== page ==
TwoPlusTwo Cybersquatting Judgment Against Dutch Boyd Affirmed by Appellate Court

The mercurial Russell “Dutch” Boyd, winner of two WSOP bracelets last decade and one-time leading member of the high-profile, ESPN-featured “The Crew,” has had a 2012 cybersquatting judgment against him reaffirmed by a California appellate court.

In the decision, handed down late last week and available online only in the the past two days, poker-book publisher Two Plus Two Publishing LLC and its owner, Mason Malmuth, saw a lower-court decision from March of 2012 and judgment of nearly$60,000 affirmed.

scales-justiceThe total verdict of $58,985 includes a statutory judgment of $25,000 and an additional $33,985 in attorney’s fees.  Boyd may also be liable for accrued interest, in the event Malmuth or TwoPlusTwo lawyers find sufficient assets to attach; the appellate decision stated that “Boyd,” who represented himself, “did not oppose the imposition or calculation of prejudgment interest before the district court. He has therefore waived this issue on appeal.”

The lawsuit stemmed from the registration in the name of a company owned by Boyd,, of a web domain called  The original lawsuit was one of two filed by 2+2 in December of 2009, with the other one also alleging cybersquatting against Pennsylvanian Anthony Scocozza for similar domain and brand infringement.

Boyd subsequently acknowledged owning the site, which operated from 2006 to 2008 and featured a number of affiliate links to other online gambling sites.  Boyd also claimed that he made only a pittance from the site’s operation, perhaps not even covering the registration and hosting fees, though that was irrelevant in the decision and recent appellate affirmation.

In affirming the early decision, the California appellate court found that, “The district court did not err in calculating statutory damages rather than holding a jury trial on that issue because the ACPA allows for statutory damages
between $1,000 and $100,000, ‘as the court considers just.'”

The affirming decision also stated, “There are nine non-exhaustive factors a court may consider to determine whether a
defendant has acted in bad faith.  The district court found that seven of these factors weighed heavily in favor of finding bad faith, and Boyd offered no evidence to show that any of the nine factors weighed in his favor.”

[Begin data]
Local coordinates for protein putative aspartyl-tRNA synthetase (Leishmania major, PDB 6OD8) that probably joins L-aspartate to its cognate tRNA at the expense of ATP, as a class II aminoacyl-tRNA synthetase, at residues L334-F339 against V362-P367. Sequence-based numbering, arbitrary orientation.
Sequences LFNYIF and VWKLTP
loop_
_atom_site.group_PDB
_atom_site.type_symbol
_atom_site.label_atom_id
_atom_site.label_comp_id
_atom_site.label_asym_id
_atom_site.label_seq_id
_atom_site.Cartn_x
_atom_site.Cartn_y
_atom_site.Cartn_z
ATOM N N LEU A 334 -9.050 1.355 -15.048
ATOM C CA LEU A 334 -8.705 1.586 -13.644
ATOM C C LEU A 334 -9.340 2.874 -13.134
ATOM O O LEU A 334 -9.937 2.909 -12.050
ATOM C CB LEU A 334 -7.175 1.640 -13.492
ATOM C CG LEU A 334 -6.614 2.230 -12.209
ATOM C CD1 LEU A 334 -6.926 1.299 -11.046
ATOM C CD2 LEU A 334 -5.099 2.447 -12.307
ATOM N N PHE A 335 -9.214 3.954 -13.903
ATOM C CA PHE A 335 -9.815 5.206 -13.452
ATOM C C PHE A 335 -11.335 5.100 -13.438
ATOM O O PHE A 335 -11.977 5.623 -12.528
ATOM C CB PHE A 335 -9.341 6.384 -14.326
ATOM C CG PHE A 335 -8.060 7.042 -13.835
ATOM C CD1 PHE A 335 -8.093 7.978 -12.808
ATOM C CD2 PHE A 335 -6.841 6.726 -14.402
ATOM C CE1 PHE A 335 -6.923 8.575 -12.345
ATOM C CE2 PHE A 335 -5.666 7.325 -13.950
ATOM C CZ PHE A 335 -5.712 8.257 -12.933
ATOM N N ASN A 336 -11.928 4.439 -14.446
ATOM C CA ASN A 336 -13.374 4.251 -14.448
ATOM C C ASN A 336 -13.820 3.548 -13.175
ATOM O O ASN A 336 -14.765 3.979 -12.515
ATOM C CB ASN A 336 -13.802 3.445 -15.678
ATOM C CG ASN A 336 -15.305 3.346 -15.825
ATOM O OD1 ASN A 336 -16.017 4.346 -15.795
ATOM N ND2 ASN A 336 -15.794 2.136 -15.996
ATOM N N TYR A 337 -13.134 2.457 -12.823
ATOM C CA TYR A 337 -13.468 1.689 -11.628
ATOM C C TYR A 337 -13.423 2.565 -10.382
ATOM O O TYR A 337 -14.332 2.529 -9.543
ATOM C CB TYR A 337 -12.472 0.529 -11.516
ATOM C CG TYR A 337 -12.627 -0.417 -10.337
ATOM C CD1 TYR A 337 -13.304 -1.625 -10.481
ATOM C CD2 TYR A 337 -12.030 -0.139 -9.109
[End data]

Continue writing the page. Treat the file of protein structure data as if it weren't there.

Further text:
The decision continues the downturn in recent years for Boyd, who admitted via social-network outlets that he was virtually unhireable in the nine-to-five world.  Dutch’s ups and downs are remarkable even by poker-world standards, from his enrollment at the University of Missouri at age 12 — he graduated with a law degree at age 18 — to his first public crash three years later, when his PokerSpot website became one of the online-poker world’s first notably failures.  Much of the public blame landed on Boyd, who failed to make good on promises to pay back the nearly $400,000 in player balances lost when PokerSpot folded.

After that came the up years of “The Crew” and Boyd’s own bracelet wins in 2006 and 2010, a run of years that saw the majority of Boyd’s overall $2.1 million in tourney cashes, none of which ever went to PokerSpot victims.  The 2010 bracelet came after the lawsuit filed by Malmuth and Two Plus Two, and Boyd’s poker winnings have dwindled ever since, though he’s managed to secure backing up through last year’s WSOP.

Boyd has also announced completing his book about his poker experiences, Poker Tilt, co-authored with a relative poker unknown, Laurence Samuels.  Boyd was able to raise several thousand dollars in living-expense financing by running a KickStarter campaign, but it’s unknown if the book, scheduled for publication later this year, will turn out to be a moneymaker.

For Boyd, who was also briefly involved with the programming for the Bitcoin-poker site SealsWithClubs, the next challenge remains to be seen.  Nonetheless, it’s likely to be newsworthy in the finest Dutch Boyd tradition.


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